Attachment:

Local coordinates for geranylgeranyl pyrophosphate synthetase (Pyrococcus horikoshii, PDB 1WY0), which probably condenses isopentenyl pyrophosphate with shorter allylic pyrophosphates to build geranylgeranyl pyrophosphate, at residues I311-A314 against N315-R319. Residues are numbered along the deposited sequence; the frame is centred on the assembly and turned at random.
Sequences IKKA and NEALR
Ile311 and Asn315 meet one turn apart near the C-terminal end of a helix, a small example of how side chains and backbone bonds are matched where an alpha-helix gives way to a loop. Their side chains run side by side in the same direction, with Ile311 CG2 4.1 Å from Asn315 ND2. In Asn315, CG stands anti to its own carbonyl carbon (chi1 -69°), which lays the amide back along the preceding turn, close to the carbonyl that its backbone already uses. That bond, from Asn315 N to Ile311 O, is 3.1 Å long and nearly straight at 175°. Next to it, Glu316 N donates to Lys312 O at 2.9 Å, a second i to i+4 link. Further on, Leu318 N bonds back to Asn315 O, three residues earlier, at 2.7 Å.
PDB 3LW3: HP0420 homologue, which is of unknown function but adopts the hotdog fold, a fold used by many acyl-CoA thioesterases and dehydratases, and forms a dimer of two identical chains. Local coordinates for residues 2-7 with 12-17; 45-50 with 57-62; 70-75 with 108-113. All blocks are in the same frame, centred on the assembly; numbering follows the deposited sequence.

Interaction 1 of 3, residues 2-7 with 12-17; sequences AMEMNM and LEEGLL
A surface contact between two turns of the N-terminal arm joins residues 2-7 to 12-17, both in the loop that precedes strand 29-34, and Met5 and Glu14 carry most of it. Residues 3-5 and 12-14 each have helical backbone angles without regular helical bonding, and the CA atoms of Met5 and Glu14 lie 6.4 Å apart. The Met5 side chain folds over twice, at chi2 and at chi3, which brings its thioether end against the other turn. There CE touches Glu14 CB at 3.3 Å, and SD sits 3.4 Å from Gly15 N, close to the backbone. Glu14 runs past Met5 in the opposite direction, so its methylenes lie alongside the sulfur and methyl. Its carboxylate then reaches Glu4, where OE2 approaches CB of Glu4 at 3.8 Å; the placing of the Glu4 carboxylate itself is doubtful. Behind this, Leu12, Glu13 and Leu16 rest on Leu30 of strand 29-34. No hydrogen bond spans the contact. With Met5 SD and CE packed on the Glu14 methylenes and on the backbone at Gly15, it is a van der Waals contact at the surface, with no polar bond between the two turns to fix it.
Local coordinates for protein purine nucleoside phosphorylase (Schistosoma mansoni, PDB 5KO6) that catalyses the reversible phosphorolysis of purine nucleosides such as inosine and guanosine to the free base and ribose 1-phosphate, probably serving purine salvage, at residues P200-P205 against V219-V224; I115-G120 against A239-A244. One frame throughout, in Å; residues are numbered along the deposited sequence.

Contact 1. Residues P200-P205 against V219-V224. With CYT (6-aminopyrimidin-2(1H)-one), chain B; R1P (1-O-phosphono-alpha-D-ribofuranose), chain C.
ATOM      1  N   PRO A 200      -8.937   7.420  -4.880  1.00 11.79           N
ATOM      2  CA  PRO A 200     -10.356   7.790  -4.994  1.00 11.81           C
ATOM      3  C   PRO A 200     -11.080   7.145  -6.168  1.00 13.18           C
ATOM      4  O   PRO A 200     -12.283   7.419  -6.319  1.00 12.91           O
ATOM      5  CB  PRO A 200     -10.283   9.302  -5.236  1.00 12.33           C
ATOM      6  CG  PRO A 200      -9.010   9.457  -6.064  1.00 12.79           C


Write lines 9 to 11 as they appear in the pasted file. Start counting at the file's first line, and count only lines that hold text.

ATOM      1  N   PRO A 200      -8.937   7.420  -4.880  1.00 11.79           N
ATOM      2  CA  PRO A 200     -10.356   7.790  -4.994  1.00 11.81           C
ATOM      3  C   PRO A 200     -11.080   7.145  -6.168  1.00 13.18           C